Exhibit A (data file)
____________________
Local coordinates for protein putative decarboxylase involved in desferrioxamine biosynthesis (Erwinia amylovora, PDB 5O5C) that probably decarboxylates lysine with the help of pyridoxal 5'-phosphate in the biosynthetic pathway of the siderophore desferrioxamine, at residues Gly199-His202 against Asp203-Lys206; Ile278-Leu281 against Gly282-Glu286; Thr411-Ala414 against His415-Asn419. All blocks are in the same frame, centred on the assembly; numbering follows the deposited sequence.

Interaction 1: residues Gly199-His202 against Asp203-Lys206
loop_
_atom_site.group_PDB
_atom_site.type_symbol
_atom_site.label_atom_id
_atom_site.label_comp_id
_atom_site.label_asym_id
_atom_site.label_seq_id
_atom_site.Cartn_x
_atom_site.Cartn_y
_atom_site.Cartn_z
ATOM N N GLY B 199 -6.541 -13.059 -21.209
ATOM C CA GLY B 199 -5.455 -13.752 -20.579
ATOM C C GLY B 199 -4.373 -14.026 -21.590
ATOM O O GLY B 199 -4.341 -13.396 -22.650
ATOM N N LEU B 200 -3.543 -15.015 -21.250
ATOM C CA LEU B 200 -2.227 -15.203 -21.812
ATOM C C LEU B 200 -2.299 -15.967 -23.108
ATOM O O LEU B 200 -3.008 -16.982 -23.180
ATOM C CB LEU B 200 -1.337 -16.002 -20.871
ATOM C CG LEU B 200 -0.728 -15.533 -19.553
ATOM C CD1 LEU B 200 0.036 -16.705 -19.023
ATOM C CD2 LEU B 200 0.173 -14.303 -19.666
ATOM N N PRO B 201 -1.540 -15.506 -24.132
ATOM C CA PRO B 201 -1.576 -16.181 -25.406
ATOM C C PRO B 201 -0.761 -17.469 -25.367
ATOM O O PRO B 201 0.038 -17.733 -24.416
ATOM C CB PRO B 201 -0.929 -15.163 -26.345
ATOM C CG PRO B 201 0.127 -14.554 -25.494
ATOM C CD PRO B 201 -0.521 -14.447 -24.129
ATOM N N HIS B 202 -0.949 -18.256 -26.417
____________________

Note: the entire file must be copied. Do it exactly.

Local coordinates for protein putative decarboxylase involved in desferrioxamine biosynthesis (Erwinia amylovora, PDB 5O5C) that probably decarboxylates lysine with the help of pyridoxal 5'-phosphate in the biosynthetic pathway of the siderophore desferrioxamine, at residues Gly199-His202 against Asp203-Lys206; Ile278-Leu281 against Gly282-Glu286; Thr411-Ala414 against His415-Asn419. All blocks are in the same frame, centred on the assembly; numbering follows the deposited sequence.

Interaction 1: residues Gly199-His202 against Asp203-Lys206
loop_
_atom_site.group_PDB
_atom_site.type_symbol
_atom_site.label_atom_id
_atom_site.label_comp_id
_atom_site.label_asym_id
_atom_site.label_seq_id
_atom_site.Cartn_x
_atom_site.Cartn_y
_atom_site.Cartn_z
ATOM N N GLY B 199 -6.541 -13.059 -21.209
ATOM C CA GLY B 199 -5.455 -13.752 -20.579
ATOM C C GLY B 199 -4.373 -14.026 -21.590
ATOM O O GLY B 199 -4.341 -13.396 -22.650
ATOM N N LEU B 200 -3.543 -15.015 -21.250
ATOM C CA LEU B 200 -2.227 -15.203 -21.812
ATOM C C LEU B 200 -2.299 -15.967 -23.108
ATOM O O LEU B 200 -3.008 -16.982 -23.180
ATOM C CB LEU B 200 -1.337 -16.002 -20.871
ATOM C CG LEU B 200 -0.728 -15.533 -19.553
ATOM C CD1 LEU B 200 0.036 -16.705 -19.023
ATOM C CD2 LEU B 200 0.173 -14.303 -19.666
ATOM N N PRO B 201 -1.540 -15.506 -24.132
ATOM C CA PRO B 201 -1.576 -16.181 -25.406
ATOM C C PRO B 201 -0.761 -17.469 -25.367
ATOM O O PRO B 201 0.038 -17.733 -24.416
ATOM C CB PRO B 201 -0.929 -15.163 -26.345
ATOM C CG PRO B 201 0.127 -14.554 -25.494
ATOM C CD PRO B 201 -0.521 -14.447 -24.129
ATOM N N HIS B 202 -0.949 -18.256 -26.417